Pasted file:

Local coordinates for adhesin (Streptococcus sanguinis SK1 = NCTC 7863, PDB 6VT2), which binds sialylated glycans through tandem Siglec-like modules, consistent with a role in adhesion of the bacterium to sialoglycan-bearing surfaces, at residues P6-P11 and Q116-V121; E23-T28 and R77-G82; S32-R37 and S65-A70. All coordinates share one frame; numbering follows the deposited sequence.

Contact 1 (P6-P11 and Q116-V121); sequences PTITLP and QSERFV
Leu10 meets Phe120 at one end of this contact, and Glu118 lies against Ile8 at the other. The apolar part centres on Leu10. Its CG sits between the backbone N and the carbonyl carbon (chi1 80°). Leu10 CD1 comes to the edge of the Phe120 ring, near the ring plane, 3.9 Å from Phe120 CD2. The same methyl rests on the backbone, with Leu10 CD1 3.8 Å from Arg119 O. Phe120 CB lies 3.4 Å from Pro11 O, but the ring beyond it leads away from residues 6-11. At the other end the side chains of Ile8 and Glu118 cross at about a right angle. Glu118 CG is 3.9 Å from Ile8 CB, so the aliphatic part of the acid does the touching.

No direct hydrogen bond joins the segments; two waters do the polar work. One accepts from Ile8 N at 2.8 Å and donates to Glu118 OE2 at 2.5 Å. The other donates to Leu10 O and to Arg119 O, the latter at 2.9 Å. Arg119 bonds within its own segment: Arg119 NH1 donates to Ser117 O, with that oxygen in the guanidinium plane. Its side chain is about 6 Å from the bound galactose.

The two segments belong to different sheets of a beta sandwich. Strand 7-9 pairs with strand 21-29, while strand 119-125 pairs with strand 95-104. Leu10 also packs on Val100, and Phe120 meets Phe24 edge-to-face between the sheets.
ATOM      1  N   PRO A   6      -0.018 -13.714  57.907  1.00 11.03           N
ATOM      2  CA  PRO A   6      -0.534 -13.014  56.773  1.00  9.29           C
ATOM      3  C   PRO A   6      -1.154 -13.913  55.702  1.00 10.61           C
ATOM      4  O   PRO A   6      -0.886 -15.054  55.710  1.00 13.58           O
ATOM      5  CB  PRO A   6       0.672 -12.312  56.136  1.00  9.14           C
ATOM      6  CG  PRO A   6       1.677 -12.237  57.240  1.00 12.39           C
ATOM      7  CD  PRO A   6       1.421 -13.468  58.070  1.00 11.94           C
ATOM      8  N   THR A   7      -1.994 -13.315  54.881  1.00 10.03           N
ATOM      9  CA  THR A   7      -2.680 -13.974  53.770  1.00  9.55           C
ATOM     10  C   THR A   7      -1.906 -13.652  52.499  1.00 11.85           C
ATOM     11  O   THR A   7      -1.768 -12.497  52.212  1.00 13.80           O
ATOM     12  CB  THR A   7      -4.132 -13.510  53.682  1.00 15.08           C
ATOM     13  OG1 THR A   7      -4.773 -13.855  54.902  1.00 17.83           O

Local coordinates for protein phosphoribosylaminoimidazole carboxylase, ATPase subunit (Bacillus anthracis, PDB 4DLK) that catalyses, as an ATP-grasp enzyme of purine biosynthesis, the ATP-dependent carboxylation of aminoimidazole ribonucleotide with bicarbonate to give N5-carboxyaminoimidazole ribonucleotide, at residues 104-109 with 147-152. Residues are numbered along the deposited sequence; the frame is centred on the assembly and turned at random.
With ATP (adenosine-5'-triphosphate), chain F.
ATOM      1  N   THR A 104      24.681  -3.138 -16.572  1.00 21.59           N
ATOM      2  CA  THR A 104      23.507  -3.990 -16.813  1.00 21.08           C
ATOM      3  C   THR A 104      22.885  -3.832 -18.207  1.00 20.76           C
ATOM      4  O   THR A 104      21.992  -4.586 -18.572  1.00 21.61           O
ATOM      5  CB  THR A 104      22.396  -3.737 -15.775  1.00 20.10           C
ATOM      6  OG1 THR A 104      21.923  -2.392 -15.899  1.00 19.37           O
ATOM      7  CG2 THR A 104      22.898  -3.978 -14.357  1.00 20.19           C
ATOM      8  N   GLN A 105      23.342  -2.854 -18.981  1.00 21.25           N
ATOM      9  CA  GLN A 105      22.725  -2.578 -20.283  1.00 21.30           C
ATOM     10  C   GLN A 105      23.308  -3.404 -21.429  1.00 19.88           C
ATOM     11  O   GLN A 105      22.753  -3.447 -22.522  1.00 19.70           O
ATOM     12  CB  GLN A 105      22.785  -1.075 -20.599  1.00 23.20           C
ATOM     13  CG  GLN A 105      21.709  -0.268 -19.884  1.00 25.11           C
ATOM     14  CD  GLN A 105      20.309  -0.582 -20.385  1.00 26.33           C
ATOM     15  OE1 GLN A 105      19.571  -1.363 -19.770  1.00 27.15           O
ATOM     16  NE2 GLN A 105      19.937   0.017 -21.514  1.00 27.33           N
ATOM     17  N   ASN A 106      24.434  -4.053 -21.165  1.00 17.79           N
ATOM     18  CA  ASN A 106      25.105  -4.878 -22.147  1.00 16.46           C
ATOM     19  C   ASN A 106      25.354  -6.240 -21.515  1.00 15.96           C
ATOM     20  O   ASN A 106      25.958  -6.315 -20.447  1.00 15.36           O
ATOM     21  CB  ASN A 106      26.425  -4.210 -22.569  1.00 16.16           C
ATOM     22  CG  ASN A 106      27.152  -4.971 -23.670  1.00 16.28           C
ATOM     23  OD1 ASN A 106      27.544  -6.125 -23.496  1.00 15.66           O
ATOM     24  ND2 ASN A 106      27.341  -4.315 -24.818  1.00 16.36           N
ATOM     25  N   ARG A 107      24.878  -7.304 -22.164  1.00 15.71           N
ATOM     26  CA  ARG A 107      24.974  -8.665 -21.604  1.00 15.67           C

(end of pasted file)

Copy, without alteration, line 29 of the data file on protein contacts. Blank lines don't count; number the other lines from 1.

ATOM      9  CA  GLN A 105      22.725  -2.578 -20.283  1.00 21.30           C